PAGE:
Don Sommer brings his 1930 Packard Phaeton to the Packard Proving Grounds for the 2013 Cars R Stars show.

Don Sommer brings his 1930 Packard Phaeton to the Packard Proving Grounds for the 2013 Cars R Stars show.

Photo provided by Rick Mayer

Troy community says goodbye to Don Sommer, a founder of vintage car shows

By: Terry Oparka | Troy Times | Published July 30, 2019


TROY — Longtime Troy resident Don Sommer, described as a “first-class gentleman,” loved cars. He passed away July 15.

Sommer, 86, an engineer who worked with aerospace engineer Wernher von Braun, helped to found the Meadow Brook Concours d’Elegance and the Troy Traffic Jam, which benefits the Troy Historic Village. He also helped to organize the Cars R Stars car show at the Packard Proving Grounds in Shelby Township, and he judged or helped to organize other vintage car shows in Michigan and across the country.

He founded and owned American Arrow Corp., first in his basement, then in Clawson, making specialty parts for classic cars.

According to his company website, Sommer’s collection of cars ranged from Model T Fords to Packards. He also had a large collection of “automobila,” including over 3,000 original hood ornaments.

He was even an adviser on one of the Pixar “Cars” movies, according to the website.

In an interview with C & G Newspapers in 2013, Sommer talked about showing off his vintage rides at Cars R Stars, including a 1930 Packard Phaeton and a 1953 Buick Skylark. But he said he could no longer boast of his first collector’s piece: a 1915 Ford Model T.

“I just gave my first car away,” he said of the Model T. “I got it when I was 9 years old, and I gave it to my grandson when he turned 9 years old.”

In Sommer’s words, found on his website, he said that “after 20 years in the aerospace field, I became frustrated with the whole idea of corporate culture. The endless committees and the committee meetings. The advanced stage of the continuous ‘we can’t do that!’

“I soon realized that there were other car collectors who were restoring their vehicles and needed parts. That’s what prompted me to start a cottage industry in my basement in about 1966. I incorporated it as American Arrow Corp. in 1972, and it became a full-time business in 1974.”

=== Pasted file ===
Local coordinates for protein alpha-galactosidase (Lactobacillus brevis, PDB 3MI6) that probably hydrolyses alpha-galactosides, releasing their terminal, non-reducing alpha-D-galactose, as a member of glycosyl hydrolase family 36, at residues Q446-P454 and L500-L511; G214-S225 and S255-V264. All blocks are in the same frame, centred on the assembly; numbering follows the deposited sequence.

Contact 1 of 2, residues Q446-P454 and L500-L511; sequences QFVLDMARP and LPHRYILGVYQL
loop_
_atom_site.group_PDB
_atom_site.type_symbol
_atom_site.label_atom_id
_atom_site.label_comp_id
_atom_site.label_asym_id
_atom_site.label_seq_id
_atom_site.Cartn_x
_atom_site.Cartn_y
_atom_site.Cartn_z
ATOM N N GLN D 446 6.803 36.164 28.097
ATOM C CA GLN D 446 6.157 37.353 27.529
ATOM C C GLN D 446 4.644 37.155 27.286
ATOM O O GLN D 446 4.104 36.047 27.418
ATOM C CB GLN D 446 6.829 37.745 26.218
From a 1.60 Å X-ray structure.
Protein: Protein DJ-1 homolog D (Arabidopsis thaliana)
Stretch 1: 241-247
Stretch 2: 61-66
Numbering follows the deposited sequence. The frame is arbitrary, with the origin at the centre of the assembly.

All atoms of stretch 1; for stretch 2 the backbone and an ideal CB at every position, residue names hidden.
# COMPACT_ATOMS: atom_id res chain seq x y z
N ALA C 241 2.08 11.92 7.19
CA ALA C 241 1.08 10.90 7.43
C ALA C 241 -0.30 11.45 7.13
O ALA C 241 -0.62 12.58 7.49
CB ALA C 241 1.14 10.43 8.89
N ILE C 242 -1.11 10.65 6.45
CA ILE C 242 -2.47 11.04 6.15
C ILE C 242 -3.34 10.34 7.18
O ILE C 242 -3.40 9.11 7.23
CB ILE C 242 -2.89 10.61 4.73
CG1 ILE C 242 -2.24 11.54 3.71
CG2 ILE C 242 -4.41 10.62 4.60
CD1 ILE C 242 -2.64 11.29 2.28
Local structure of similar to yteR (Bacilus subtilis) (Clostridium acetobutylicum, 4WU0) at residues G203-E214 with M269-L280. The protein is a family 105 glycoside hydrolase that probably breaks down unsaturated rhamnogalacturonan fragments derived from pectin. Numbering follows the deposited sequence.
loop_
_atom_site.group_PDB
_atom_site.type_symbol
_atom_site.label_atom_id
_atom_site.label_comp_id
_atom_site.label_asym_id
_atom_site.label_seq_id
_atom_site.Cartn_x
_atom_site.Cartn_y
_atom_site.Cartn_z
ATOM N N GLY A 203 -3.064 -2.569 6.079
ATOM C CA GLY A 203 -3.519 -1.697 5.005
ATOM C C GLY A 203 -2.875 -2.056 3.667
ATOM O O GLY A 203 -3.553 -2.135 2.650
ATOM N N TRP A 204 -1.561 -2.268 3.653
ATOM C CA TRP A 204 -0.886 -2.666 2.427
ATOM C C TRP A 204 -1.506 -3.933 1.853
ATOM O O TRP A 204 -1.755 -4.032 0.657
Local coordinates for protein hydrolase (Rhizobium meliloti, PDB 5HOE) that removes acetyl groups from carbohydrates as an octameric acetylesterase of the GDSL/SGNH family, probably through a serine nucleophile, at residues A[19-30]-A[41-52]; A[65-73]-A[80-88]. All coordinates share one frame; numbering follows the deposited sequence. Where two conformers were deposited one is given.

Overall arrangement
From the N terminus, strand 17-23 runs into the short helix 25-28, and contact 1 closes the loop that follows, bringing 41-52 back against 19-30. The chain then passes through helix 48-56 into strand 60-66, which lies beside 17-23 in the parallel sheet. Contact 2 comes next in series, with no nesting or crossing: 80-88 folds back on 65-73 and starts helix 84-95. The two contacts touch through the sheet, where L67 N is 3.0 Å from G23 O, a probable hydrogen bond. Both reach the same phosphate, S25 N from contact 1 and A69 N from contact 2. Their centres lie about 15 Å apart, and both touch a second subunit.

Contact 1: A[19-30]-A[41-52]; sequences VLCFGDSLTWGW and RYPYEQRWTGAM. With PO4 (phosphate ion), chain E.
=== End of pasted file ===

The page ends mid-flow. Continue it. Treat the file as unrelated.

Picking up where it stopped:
He said the ’50s and ’60s were the best time to grow up in the United States.

“Whenever I got a little extra money, I would buy an old car. When classics got too expensive, I started buying 1960s convertibles.”

Sommer said he met some incredible people who are car collectors.

“Most of the big time collectors use my parts to restore their classics, so I got to know a lot of them. It was through association that I was able to make Meadow Brook into such an important event.”

During the 26 years he was involved in the Concours d’Elegance, over $6 million was raised to support the preservation of Meadow Brook Hall. Sommer retired from the event in 2006, but he served as a member of the board of directors.

“He was able to create a car show where everyone is equal,” said his son-in-law, Howard McLauchlan. “He loved the thrill of throwing a good show. (At the shows), he always had three or four chairs and a cooler filled with water bottles to share.”

McLauchlan said that Sommer worked until almost the end of his life, and he asked just before he died if the trophies American Arrow was making for an important customer were finished.

They were.

McLauchlan said he and Sommer’s daughter, Cyndi, will continue to operate American Arrow.

“He was a walking encyclopedia,” said Loraine Campbell, the executive director of the Troy Historic Village. “He knows the cars; he knows the people. He was never ostentatious about it. He was a real gentleman.”

“He would advise on what to be doing to try to make it an eclectic mix of muscle, classic and restored cars and connect us with car collectors,” said Kirco/Columbia Center Chairman Alan Kiriluk, an organizer of the Troy Traffic Jam. He noted that Sommer served on the steering committee for the show since “day one.”

The Troy Traffic Jam is in its 12th year.

“Don was very helpful with his connectivity to people in the business,” Kiriluk said. “It is a very sad moment to lose Don. He was always available — a first-class gentleman.”

Sommer is survived by sons Daniel (Marty Boda) and Ted (Dale Lower), daughter Cyndi McLauchlan (Howard), and grandchildren Caylee Kapa, Anthony Kapa, Matthew Sommer, Shay McLauchlan and Kyley McLauchlan.

The Packard Proving Grounds will host a special memorial for Sommer noon-4 p.m. Aug. 11. Attendees are encouraged to drive their old cars.

Staff Writer Tiffany Esshaki contributed to this report.